In genetics, the gold-standard is to have a true loss-of-function mutation to gain insight into what a gene does. Losing function ideally means the protein is no longer made. The gene is in essence, broken. There are many ways to achieve this. Inducing an early stop for when the DNA gets turned into messenger RNA and translated into protein…an early stop means most of the protein is not translated. Insertions or deletions of the genomic DNA can cause disruption of the normal gene sequence getting transcribed. These different versions of genes are known as alleles. And in biology, mutant versions of genes are usually written in lower case. An abp1 insertion allele was shown to be lethal. Other alleles that made the whole protein, but unable to bind auxin were identified. Though this only eliminated auxin binding, not anything else the protein might do. Scientists also used a reverse copy of the gene to partially silence it. Another technique to study genes is to over-express the gene. Both of these have to be interpreted cautiously because because of off target effects. By altering expression, you’re removing a lot of context from a gene’s normal expression pattern. And you’re introducing something into the genome that may disrupt things as well.
Last month, a paper entitled “Auxin binding protein 1 (ABP1) is not required for either auxin signaling or Arabidopsis development” was in PNAS3. This is a strong title in academia and refutes a lot of previous reports. It is also unusual because it reports only negative results. Results where no difference was seen between a control and an experimental manipulation.
Losing ABP1 function does not appear to affect the plant under normal lab growth conditions.
What they did in this paper was generate a new, true loss-of-function allele of ABP1 using a new genome editing technology, CRISPR. Their allele does not make ABP1 protein. They also found a second allele from an insertion database and found the same results as with their CRIPSR allele (another gold standard in genetics, having multiple alleles). Losing ABP1 function does not appear to affect the plant under normal lab growth conditions. This opens the question of just what ABP1 does. There may be contexts where it’s important, but this new paper suggests that it is not an essential gene as suggested before. It may be part of an environmental response system (to internal or external cues). It’s also possible that it’s a vestigial protein, something that once had a function but whose role has been lost. It is an auxin binding protein. But is it a receptor too? Does this discount ABP1 as a second auxin receptor? These are questions that will have to be addressed in future studies. It does not seem likely that ABP1 does nothing and now scientists have a new tool to figure out just what that is.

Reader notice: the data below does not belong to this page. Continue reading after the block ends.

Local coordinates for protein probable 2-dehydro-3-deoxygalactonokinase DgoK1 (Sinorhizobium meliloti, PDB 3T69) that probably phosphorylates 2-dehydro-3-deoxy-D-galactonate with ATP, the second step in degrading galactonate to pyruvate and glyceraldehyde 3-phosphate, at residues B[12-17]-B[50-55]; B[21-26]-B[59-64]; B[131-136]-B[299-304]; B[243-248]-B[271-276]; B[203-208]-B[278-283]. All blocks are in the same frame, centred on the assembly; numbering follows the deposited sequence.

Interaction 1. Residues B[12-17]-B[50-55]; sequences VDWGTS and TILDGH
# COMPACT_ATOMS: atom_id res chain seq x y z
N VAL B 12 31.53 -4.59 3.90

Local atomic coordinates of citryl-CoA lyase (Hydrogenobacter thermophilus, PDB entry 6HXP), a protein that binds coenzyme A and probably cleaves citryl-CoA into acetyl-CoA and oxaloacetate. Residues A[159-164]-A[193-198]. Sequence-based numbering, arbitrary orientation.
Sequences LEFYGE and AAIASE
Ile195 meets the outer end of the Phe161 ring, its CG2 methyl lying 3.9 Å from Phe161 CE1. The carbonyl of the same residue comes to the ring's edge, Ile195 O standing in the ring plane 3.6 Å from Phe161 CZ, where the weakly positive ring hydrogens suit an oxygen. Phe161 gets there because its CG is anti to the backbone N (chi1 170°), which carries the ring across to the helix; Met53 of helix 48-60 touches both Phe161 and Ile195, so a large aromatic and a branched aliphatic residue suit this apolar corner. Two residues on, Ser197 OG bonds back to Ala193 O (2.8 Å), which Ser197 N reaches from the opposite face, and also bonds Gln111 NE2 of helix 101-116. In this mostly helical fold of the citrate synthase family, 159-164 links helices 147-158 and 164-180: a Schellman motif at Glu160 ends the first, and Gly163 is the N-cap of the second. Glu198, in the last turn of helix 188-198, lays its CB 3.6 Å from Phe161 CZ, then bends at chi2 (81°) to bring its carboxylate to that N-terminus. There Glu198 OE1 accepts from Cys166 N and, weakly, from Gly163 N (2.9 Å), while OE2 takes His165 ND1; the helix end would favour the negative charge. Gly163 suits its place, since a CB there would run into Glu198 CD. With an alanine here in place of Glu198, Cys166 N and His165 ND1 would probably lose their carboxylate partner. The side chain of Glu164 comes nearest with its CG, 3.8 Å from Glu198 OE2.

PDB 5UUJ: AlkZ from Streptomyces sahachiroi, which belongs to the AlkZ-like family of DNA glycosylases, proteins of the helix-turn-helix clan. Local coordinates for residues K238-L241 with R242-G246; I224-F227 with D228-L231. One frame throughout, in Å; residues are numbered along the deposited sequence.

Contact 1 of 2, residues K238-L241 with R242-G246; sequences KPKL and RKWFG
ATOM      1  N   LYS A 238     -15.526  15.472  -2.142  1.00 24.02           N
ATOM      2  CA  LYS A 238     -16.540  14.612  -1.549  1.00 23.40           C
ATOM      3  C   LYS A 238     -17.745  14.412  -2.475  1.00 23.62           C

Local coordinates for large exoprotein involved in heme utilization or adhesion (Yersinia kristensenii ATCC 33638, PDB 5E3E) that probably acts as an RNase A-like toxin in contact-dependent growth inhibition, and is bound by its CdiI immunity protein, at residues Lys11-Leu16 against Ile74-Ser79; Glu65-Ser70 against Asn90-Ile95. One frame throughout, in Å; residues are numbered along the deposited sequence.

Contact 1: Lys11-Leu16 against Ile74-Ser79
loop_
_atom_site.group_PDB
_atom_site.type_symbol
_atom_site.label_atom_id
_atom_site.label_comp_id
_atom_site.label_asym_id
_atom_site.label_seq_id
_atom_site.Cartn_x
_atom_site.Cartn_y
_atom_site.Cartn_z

The authors do make a strong case for a lack of a role for ABP1 in normal, lab growth conditions (which do tend to be better than out in nature). It is impossible to be exhaustive in any one study. They did not compare it with partial loss-of-function alleles directly. And they didn’t test rapid auxin responses (those not requiring changes in gene expression) that ABP1 has been implicated in in previous studies. Still, this report makes a strong case for interpreting partial loss-of-function alleles with care.
1. Kepinski S, Leyser O. 2005.The Arabidopsis F-box protein TIR1 is an auxin receptor. Nature. 435:446.
2. Dharmasiri N, Dharmasiri S, Estelle, M. 2005. The F-box protein TIR1 is an auxin receptor. Nature 435:441
3. Gao Y, Zhang Y, Zhang D, Dai X, Estelle M, Zhao Y. 2015. Auxin binding protein 1 (ABP1) is not required for either auxin signaling or Arabidopsis development. PNAS 112:2275.